Friedrich von Wieser
Friedrich Freiherr von Wieser (10 July 1851 – 22 July 1926) was an early (so-called "first generation") economist of the Austrian School of economics. Born in Vienna, the son of Privy Councillor Leopold von Wieser, a high official in the war ministry, he first trained in sociology and law. In 1872, the year he took his degree, he encountered Austrian-school founder Carl Menger's Grundsätze and switched his interest to economic theory. Wieser held posts at the universities of Vienna and Prague until succeeding Menger in Vienna in 1903, where, with brother-in-law Eugen von Böhm-Bawerk, he shaped the next generation of Austrian economists including Ludwig von Mises, Friedrich Hayek and Joseph Schumpeter in the late 1890s and early 20th century. He was the Austrian Minister of Commerce from August 30, 1917 to November 11, 1918.
Quotes about Wieser
- Wieser is usually credited with the idea that the cost of any economic decision is the next best alternative foregone in making that decision. In addition, Wieser – following Menger – saw the production process as unfolding through time where value flows up from lower-order goods to the higher-order goods used in producing them, and a stream of goods and services flows down from high-order goods to the lower-order goods we consume. The process of deriving the value of producer goods from the value of the resulting consumer goods is referred to as imputation. Hayek’s early work in technical economics was precisely on this issue and it is through studying this process of imputation that he became sensitised to the misleading influence of equilibrium theorising with regard to the complexity of this economic adjustment process through time.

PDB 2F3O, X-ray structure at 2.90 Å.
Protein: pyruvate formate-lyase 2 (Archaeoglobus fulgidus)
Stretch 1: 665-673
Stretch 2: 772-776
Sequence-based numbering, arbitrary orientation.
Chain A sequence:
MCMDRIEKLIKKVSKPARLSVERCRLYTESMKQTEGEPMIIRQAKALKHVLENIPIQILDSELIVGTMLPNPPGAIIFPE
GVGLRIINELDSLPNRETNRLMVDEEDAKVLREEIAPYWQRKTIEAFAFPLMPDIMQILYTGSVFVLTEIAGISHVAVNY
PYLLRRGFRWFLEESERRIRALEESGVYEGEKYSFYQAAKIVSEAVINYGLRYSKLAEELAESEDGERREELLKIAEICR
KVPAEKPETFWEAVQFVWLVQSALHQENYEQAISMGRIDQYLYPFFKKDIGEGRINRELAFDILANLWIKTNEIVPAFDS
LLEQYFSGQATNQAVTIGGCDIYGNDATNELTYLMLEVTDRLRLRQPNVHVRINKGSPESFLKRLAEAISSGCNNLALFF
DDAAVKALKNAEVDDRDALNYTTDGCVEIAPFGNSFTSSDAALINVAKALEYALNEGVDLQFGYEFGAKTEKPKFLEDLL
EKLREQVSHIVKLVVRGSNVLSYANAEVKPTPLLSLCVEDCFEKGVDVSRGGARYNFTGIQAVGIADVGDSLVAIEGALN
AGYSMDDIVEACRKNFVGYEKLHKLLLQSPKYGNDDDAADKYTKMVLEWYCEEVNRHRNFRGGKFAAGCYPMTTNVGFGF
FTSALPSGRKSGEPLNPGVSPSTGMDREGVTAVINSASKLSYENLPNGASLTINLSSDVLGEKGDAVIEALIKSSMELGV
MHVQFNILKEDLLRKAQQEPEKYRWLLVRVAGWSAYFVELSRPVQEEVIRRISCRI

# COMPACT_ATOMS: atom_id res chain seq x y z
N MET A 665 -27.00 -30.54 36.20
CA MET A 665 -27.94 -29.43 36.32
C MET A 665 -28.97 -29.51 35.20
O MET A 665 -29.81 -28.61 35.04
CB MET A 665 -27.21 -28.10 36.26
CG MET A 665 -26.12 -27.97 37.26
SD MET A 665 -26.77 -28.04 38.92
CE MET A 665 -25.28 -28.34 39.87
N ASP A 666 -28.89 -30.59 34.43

- Peter Boettke, "Hayek and Market Socialism: Science, Ideology and Public Policy", Economic Affairs (2005)